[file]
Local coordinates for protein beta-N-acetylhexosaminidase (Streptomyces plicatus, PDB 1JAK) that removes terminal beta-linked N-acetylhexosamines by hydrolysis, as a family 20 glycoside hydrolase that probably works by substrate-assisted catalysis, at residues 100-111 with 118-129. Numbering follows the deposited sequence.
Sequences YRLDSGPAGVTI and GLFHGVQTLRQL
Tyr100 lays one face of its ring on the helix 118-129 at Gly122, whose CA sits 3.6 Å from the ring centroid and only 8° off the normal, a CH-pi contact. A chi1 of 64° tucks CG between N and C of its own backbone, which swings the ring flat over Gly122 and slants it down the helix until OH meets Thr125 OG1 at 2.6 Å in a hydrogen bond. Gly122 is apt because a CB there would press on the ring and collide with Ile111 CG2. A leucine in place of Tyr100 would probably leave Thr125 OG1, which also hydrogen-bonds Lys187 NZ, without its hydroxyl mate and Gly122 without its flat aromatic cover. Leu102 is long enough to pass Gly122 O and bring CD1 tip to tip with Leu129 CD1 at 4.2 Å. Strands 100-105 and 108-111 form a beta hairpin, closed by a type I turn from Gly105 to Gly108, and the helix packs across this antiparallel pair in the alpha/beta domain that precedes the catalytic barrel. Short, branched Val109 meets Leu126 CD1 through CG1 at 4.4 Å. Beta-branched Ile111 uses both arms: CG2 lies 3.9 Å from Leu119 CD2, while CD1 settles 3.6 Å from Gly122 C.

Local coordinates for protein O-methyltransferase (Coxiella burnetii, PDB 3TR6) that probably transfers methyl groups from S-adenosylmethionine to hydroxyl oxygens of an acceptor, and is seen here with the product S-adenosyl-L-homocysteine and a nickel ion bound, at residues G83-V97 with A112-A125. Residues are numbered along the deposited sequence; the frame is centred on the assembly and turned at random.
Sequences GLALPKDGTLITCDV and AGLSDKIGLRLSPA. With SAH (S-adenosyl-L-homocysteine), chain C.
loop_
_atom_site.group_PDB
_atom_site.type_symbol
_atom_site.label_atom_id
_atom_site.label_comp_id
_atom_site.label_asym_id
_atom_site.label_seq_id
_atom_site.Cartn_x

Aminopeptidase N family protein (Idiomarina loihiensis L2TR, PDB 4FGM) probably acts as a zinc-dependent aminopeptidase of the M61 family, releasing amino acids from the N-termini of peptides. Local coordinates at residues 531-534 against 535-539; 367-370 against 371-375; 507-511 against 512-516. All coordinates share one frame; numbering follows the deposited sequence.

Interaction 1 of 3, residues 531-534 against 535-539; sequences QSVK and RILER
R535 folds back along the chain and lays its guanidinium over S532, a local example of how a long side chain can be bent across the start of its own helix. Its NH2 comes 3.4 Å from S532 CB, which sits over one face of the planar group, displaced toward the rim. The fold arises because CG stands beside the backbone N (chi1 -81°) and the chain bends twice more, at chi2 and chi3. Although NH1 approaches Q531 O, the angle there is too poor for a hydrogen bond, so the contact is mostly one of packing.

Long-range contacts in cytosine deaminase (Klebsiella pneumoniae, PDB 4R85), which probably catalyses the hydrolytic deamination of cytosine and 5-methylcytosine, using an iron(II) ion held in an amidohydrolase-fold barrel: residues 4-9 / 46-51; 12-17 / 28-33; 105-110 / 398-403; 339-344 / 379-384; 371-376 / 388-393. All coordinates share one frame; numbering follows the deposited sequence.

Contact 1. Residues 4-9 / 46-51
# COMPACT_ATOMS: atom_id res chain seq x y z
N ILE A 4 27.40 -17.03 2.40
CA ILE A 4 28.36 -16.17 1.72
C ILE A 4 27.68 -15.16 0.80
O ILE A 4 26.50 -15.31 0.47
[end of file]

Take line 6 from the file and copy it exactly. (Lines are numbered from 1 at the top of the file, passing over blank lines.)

loop_